Adventures, Races, Kit and Life
“Ride it like you stole it!” and “You need to have the skills to pay the bills.” seemed to be the two catchphrases of Eric Lagerstom, the race organiser and I must admit, I quite liked them.
2016 “Escape from Alcatraz Triathlon” marked the exact 64 year anniversary of the Morris brothers legendary escape. They created a raft from inflated raincoats and by the cover of darkness launched from the infamous island into the cold, choppy, shark infested waters, never to be seen again… My escape was a little less life-threatening and a lot more fun.
The event involved a challenging 2.1 mile swim, an 18 mile ride and 8 mile run and it was an event worthy of its outstanding reputation! The simple proximity to world-famous landmarks such as Alcatraz and the Golden Gate Bridge made this event a visual delight. The organisation was spot on and the atmosphere created by the loud “Yehaa” of American supporters throughout the course was fantastic.
The date of the race changes each year. This is to ensure that the swim starts as close to the turn of the tide and still water as possible. 390 billion gallons of water flow under the bridge as the tide rises or falls. That’s a staggering 1 billion gallons per minute, so an immense flow of water that could easily redirect 2,000 eager swimmers swiftly out into the North Pacific Ocean. An organsier’s nightmare! One of the brain washing mantras of the race organisers is to “Swim across the river and then down the coast” an additional precaution to minimise the exposure to the more extreme currents.
The event begins with a 6.30am ferry journey. The Hornblower’s San Francisco Belle heads out towards “The Rock”. It’s a little like the ascent before the thrill of the roller-coaster. Nearly 2,000 athletes all clad in neoprene suits, squashed into the close proximity of the 2 story ferry for one hour, on a one way journey. As the ferry progresses the adrenaline levels steadily increase. As 7.30am approaches everybody is standing, wetsuits now fully zipped up, swimming caps positioned and checking their goggles. There’s a lot of banana skins on the floor, the result of last minute fueling, so watch out! Then the horn sounds and 2,000 athletes stream overboard through two tight entry points in a period of less than six minutes. It’s a pretty unique start to race!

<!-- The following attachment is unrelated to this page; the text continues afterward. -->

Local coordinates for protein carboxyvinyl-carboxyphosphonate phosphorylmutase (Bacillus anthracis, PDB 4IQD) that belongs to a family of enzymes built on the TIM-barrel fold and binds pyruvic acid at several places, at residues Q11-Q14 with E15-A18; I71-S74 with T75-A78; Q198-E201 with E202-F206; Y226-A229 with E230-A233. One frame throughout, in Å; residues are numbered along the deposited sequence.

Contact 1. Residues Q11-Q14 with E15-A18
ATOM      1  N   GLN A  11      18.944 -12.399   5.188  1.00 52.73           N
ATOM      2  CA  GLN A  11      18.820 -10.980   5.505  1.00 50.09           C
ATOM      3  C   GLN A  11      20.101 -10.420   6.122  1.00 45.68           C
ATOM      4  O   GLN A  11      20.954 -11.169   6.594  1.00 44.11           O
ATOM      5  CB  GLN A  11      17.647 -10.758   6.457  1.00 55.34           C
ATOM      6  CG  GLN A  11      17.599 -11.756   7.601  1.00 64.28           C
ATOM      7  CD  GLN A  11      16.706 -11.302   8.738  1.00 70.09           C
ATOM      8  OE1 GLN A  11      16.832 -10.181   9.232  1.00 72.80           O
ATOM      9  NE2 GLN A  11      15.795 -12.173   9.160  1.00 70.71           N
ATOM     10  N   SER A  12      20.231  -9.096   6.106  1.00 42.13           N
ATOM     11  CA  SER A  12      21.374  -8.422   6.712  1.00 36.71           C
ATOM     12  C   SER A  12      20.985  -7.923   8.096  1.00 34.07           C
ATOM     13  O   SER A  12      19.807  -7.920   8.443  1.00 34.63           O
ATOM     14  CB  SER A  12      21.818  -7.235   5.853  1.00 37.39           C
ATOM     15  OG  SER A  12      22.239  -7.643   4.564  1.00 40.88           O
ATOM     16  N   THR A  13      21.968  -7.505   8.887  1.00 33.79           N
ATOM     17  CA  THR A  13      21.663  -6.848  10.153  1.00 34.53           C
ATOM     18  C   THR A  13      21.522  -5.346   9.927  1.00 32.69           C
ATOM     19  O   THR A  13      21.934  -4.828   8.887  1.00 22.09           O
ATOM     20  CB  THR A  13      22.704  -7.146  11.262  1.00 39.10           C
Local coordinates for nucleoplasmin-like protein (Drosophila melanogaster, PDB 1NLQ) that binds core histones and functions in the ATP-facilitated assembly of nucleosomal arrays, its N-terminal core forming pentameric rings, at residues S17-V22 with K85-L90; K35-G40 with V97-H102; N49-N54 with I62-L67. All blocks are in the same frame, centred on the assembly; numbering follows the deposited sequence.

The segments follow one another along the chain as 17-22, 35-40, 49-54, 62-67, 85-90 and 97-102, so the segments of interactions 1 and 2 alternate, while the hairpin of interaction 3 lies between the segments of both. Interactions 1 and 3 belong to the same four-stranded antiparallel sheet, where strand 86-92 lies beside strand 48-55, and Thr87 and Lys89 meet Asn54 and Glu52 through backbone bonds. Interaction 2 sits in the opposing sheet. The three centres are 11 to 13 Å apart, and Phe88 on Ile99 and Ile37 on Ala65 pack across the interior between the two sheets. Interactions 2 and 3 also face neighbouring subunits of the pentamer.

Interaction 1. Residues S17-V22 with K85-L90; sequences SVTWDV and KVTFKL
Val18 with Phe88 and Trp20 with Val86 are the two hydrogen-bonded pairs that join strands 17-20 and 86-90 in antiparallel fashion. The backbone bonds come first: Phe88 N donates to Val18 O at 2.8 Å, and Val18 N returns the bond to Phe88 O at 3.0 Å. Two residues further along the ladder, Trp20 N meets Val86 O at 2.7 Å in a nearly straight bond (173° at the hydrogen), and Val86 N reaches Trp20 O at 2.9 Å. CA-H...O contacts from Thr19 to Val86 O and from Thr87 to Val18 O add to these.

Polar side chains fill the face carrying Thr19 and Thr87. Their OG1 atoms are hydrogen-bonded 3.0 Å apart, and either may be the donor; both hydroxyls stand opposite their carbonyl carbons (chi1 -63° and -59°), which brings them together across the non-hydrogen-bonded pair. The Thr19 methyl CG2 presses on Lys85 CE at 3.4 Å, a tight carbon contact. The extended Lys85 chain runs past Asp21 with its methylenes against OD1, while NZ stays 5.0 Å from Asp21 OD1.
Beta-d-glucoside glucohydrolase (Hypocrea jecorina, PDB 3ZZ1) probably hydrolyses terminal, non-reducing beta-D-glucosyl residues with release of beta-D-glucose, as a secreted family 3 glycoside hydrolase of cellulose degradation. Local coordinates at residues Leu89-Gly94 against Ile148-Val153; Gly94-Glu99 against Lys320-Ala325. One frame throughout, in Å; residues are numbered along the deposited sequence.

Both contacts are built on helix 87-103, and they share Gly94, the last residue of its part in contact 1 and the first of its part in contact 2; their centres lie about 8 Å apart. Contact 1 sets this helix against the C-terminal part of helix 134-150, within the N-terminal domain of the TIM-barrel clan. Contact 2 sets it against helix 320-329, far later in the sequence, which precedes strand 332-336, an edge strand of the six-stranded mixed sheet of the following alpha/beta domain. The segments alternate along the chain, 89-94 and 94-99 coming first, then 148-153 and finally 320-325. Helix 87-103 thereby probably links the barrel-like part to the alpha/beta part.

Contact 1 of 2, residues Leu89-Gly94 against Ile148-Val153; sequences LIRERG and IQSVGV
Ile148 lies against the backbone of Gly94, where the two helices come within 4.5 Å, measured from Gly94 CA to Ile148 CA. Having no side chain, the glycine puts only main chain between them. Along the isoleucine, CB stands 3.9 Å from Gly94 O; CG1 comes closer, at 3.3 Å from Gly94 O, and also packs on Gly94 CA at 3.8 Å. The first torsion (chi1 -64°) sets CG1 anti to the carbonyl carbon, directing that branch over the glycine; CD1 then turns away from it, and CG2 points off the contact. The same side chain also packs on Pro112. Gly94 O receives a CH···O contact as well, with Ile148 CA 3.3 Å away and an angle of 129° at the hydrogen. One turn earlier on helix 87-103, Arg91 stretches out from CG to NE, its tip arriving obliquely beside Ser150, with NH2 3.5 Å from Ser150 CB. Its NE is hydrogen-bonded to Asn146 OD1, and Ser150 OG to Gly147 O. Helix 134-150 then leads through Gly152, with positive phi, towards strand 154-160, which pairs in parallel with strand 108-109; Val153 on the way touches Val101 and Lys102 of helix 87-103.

The water is normally shockingly cold at 10 C. This year it was 60°F ( 15°C ) so luckily for me, one of the warmer years. It was refreshing! I’d already squeezed into my hired wettie for a pre-race swim so I knew exactly what to expect and it was a perfect temperature for racing. It was also a welcome reminder of the bouyancy benefit the wetsuit gives too.
What I hadn’t anticipated were the waves! First thing in the morning should mean calm waters and the promise of a smooth swim. Today was obviously the exception! The swim was a 50 minute battle against the swell. Every time I breathed to the right I seemed to get a mouthful of San Fran’s finest salt water, which definitely slowed me down but probably helped with hydration and electrolytes!
Sighting the key landmarks is an important part of the race in order to help you navigate the waters. Initially you aim for Martime Park, then the prominent dome of the Palace of Fine Arts, followed by Saint Francis Yacht Club. Each wave seemed to literally shove me in the wrong direction, making it far harder work than expected. In fact hard enough that I completely forget about the sharks, harbour seals, sea lions and other sea life that may have been an additional underwater spectator. There is actually a large great white shark population but they are apparently just not interested in the skin and bone of skinny, loud mouthed triathletes and would much prefer to wait for a nice juicy seal…… or that’s what we are told anyway….